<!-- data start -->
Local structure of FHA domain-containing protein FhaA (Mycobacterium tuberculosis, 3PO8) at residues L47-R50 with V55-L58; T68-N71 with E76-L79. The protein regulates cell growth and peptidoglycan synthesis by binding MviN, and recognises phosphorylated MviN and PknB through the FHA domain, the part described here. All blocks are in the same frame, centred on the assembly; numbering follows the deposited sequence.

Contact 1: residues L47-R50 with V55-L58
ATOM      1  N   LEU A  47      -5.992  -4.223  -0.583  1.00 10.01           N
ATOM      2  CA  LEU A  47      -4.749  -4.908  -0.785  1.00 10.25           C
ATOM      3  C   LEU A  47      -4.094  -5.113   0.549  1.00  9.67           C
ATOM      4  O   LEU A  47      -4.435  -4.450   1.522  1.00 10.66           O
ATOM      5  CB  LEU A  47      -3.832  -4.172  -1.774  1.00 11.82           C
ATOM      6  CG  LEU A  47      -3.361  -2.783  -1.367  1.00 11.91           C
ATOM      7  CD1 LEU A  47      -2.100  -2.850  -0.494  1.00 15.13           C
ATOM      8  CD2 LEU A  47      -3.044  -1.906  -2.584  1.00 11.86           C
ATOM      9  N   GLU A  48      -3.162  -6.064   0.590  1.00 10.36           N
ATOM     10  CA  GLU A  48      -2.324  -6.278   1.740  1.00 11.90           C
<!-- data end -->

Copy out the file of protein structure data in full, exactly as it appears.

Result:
Local structure of FHA domain-containing protein FhaA (Mycobacterium tuberculosis, 3PO8) at residues L47-R50 with V55-L58; T68-N71 with E76-L79. The protein regulates cell growth and peptidoglycan synthesis by binding MviN, and recognises phosphorylated MviN and PknB through the FHA domain, the part described here. All blocks are in the same frame, centred on the assembly; numbering follows the deposited sequence.

Contact 1: residues L47-R50 with V55-L58
ATOM      1  N   LEU A  47      -5.992  -4.223  -0.583  1.00 10.01           N
ATOM      2  CA  LEU A  47      -4.749  -4.908  -0.785  1.00 10.25           C
ATOM      3  C   LEU A  47      -4.094  -5.113   0.549  1.00  9.67           C
ATOM      4  O   LEU A  47      -4.435  -4.450   1.522  1.00 10.66           O
ATOM      5  CB  LEU A  47      -3.832  -4.172  -1.774  1.00 11.82           C
ATOM      6  CG  LEU A  47      -3.361  -2.783  -1.367  1.00 11.91           C
ATOM      7  CD1 LEU A  47      -2.100  -2.850  -0.494  1.00 15.13           C
ATOM      8  CD2 LEU A  47      -3.044  -1.906  -2.584  1.00 11.86           C
ATOM      9  N   GLU A  48      -3.162  -6.064   0.590  1.00 10.36           N
ATOM     10  CA  GLU A  48      -2.324  -6.278   1.740  1.00 11.90           C